Food Automation: A Tidal Wave Of Startups

1 min read

In the US there are more food outlets than ever before, which is to be expected given increased prosperity and population growth. But what is even more significant is restaurants are growing at twice the rate of population, creating massive labor shortages. The increasing market need, combined with the need to differentiate, has given rise to various robot-staffed restaurants from The Tipsy Robot bar in Las Vegas to the Spyce restaurant in Boston. But that’s the tip of the iceberg — it’s startups that are both riding and creating a tidal wave of change. This post is focused on three major trends in the space.

1) Capital Is Available

Food-making was an area where startups were unheard a decade ago given long-standing truisms about low tech and low margins. Yet now there are now dozens of well-capitalized ones given increasing tech and expectations of higher efficiencies. Indeed, VC funds typically have a 10-year horizon, so the fact that capital is pouring into food automation reflects a general belief the food business is changing dramatically. The table below highlights some of the more prominent startups in alphabetical order, with the caveat that “total $ raised” is the figure disclosed publicly which is often underreporting reality.

Startup Founded Total $ Raised Go To Market
Blendid 2015 $4M smoothies
Briggo 2011 $19M coffee
CafeX 2015 $14M coffee
CloudKitchens 2016 $150M shared kitchen space
Creator 2009 $18M hamburger
Karakuri 2018 $9M commercial kitchens
Miso Robotics 2016 $13M assist chefs
Zume 2015 $423M pizza

full disclosure: I am an investor in Blendid through Tau Ventures.

2) Human In The Loop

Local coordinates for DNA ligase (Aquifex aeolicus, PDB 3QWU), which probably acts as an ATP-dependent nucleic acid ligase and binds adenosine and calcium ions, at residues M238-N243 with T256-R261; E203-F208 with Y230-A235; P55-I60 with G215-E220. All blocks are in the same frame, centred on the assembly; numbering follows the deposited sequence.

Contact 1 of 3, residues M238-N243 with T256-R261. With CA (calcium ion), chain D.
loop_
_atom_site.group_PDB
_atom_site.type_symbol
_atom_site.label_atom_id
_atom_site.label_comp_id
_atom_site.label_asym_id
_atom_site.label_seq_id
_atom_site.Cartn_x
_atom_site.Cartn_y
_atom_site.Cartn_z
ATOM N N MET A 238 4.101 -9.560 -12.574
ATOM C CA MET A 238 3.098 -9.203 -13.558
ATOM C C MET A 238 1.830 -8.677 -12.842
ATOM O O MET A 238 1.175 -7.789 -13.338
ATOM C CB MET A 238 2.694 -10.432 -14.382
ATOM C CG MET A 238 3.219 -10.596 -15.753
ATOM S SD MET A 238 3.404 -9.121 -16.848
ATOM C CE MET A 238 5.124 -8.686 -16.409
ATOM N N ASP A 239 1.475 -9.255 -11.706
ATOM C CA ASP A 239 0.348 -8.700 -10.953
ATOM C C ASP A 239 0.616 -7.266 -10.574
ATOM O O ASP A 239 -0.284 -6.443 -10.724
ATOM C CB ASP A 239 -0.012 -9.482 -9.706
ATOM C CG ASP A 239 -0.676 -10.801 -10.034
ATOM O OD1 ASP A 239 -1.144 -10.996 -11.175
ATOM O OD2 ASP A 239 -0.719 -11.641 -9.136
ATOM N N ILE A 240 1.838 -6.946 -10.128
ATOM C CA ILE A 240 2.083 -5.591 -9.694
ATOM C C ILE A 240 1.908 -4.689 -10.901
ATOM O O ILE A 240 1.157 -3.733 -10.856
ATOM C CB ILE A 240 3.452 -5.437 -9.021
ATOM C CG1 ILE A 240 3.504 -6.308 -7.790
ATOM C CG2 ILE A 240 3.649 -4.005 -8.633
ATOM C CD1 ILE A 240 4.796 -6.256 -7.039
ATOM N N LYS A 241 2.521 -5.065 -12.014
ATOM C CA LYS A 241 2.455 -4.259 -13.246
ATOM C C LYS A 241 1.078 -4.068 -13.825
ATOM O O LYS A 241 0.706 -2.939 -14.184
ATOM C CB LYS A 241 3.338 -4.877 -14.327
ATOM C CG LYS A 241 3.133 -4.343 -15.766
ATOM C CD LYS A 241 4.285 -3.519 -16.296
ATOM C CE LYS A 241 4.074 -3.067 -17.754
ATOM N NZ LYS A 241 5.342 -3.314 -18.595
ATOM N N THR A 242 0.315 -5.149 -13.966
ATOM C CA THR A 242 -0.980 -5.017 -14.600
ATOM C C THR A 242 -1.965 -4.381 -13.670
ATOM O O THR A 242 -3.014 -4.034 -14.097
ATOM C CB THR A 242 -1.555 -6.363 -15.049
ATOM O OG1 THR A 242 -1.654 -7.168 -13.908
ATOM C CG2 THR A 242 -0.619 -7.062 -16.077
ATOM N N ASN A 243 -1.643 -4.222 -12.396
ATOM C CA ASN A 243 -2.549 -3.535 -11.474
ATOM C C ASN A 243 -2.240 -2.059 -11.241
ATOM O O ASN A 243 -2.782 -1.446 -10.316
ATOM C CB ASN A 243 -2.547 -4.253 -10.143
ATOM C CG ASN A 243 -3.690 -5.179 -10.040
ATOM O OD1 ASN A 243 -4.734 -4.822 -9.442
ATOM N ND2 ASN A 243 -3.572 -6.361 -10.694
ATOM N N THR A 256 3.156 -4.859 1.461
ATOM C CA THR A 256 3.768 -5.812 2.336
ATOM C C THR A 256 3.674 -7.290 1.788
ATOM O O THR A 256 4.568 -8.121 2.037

Automation, as we know it today, is much better than humans at many things. Robots can chop vegetables faster. Robots can follow the same recipe without tiring. Robots can track infinite orders. But the key is many things, not all things, and in fact all the examples described before are narrow tasks. Ask a robot to improvise and even the best unsupervised algorithms today will halt. They are also terrible at service. Not to mention humans are the ones that ensure machines have enough raw materials and are not mal-functioning. Indeed the very first startups in food automation, which tried to leverage technology to solve all problems, didn’t achieve runaway success. Which is how you end up with headlines like “How The Trendiest Grilled-Cheese Venture Got Burnt.” Humans in the loop ie people remaining essential to a robot-run process is the overwhelming ethos of these emerging companies.

3) Economies of Scale

The food business overwhelmingly runs at low margins, on average 2% for restaurants, so the real savings of automation come at scale. Think fast-casual chains with hundreds of locations rather than single-location, typically higher end restaurants. Shouldn’t be a surprise why Americans view fast food workers as the number one profession most likely to be disrupted by automation, even as far back as 2017.

Fast food workers most likely to be replaced as a result of automation in the food industry

Indeed, almost all startups today are targeting the $750B spend on eating out, with a minority targeting the other $750B spend on home cooking.

Amit Garg I have been in Silicon Valley for 20 years -- at Samsung NEXT Ventures, running my own startup (as of May 2019 a series D that has raised $120M and valued at $450M), at Norwest Ventures, and doing product and analytics at Google. My academic training is BS in computer science and MS in biomedical informatics, both from Stanford, and MBA from Harvard. I speak natively 3 languages, live carbon-neutral, am a 70.3 Ironman finisher, and have built a hospital in rural India serving 100,000 people.

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